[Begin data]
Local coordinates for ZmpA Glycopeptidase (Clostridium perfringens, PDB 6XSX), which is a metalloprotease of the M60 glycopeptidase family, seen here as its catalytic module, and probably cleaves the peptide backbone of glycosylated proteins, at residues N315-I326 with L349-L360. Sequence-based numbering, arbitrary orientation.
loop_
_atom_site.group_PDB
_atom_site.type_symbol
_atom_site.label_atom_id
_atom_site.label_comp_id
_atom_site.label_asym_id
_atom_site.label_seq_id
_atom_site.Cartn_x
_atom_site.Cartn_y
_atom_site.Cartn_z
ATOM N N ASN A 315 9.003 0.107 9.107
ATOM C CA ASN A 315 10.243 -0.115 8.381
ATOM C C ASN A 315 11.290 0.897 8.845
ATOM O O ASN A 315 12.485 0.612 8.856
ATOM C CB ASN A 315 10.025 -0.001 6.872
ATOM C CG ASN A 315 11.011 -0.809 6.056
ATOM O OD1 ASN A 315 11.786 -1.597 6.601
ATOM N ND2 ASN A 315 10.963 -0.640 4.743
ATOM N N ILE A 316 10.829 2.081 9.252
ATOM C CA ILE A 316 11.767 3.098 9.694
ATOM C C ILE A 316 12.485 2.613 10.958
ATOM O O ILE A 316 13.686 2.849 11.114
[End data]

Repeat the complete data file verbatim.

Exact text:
Local coordinates for ZmpA Glycopeptidase (Clostridium perfringens, PDB 6XSX), which is a metalloprotease of the M60 glycopeptidase family, seen here as its catalytic module, and probably cleaves the peptide backbone of glycosylated proteins, at residues N315-I326 with L349-L360. Sequence-based numbering, arbitrary orientation.
loop_
_atom_site.group_PDB
_atom_site.type_symbol
_atom_site.label_atom_id
_atom_site.label_comp_id
_atom_site.label_asym_id
_atom_site.label_seq_id
_atom_site.Cartn_x
_atom_site.Cartn_y
_atom_site.Cartn_z
ATOM N N ASN A 315 9.003 0.107 9.107
ATOM C CA ASN A 315 10.243 -0.115 8.381
ATOM C C ASN A 315 11.290 0.897 8.845
ATOM O O ASN A 315 12.485 0.612 8.856
ATOM C CB ASN A 315 10.025 -0.001 6.872
ATOM C CG ASN A 315 11.011 -0.809 6.056
ATOM O OD1 ASN A 315 11.786 -1.597 6.601
ATOM N ND2 ASN A 315 10.963 -0.640 4.743
ATOM N N ILE A 316 10.829 2.081 9.252
ATOM C CA ILE A 316 11.767 3.098 9.694
ATOM C C ILE A 316 12.485 2.613 10.958
ATOM O O ILE A 316 13.686 2.849 11.114